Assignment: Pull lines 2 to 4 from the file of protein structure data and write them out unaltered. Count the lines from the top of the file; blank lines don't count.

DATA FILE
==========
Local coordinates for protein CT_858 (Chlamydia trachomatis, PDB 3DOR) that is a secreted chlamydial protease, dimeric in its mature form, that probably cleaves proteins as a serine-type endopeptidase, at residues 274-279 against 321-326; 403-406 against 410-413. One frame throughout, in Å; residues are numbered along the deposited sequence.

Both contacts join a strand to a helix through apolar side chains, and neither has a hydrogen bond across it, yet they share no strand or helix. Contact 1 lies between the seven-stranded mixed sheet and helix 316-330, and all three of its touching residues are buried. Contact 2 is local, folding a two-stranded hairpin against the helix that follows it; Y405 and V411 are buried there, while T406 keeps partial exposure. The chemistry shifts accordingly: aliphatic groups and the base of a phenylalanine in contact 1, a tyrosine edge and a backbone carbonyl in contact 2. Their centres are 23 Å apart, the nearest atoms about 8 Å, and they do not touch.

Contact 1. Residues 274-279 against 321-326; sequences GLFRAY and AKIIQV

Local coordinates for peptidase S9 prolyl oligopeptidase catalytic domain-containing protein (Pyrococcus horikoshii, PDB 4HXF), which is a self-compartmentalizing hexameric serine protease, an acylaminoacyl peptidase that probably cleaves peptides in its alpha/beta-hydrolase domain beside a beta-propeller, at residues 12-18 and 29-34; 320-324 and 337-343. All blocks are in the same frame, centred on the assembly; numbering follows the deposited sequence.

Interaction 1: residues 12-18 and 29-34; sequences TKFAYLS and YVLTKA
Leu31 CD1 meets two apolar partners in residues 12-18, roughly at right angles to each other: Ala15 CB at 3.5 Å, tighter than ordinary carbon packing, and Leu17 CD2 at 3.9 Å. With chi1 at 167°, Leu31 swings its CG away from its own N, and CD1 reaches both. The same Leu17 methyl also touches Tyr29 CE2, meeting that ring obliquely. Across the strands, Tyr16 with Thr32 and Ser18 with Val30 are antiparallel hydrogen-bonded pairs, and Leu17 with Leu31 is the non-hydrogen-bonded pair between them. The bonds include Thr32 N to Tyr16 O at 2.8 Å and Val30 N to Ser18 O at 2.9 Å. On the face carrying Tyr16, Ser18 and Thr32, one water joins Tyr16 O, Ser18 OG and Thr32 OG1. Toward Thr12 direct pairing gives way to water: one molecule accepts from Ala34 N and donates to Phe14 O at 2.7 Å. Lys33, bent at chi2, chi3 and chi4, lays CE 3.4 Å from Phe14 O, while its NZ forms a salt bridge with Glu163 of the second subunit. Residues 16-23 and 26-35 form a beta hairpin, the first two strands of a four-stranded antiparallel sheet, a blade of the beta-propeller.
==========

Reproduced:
Both contacts join a strand to a helix through apolar side chains, and neither has a hydrogen bond across it, yet they share no strand or helix. Contact 1 lies between the seven-stranded mixed sheet and helix 316-330, and all three of its touching residues are buried. Contact 2 is local, folding a two-stranded hairpin against the helix that follows it; Y405 and V411 are buried there, while T406 keeps partial exposure. The chemistry shifts accordingly: aliphatic groups and the base of a phenylalanine in contact 1, a tyrosine edge and a backbone carbonyl in contact 2. Their centres are 23 Å apart, the nearest atoms about 8 Å, and they do not touch.

Contact 1. Residues 274-279 against 321-326; sequences GLFRAY and AKIIQV

Local coordinates for peptidase S9 prolyl oligopeptidase catalytic domain-containing protein (Pyrococcus horikoshii, PDB 4HXF), which is a self-compartmentalizing hexameric serine protease, an acylaminoacyl peptidase that probably cleaves peptides in its alpha/beta-hydrolase domain beside a beta-propeller, at residues 12-18 and 29-34; 320-324 and 337-343. All blocks are in the same frame, centred on the assembly; numbering follows the deposited sequence.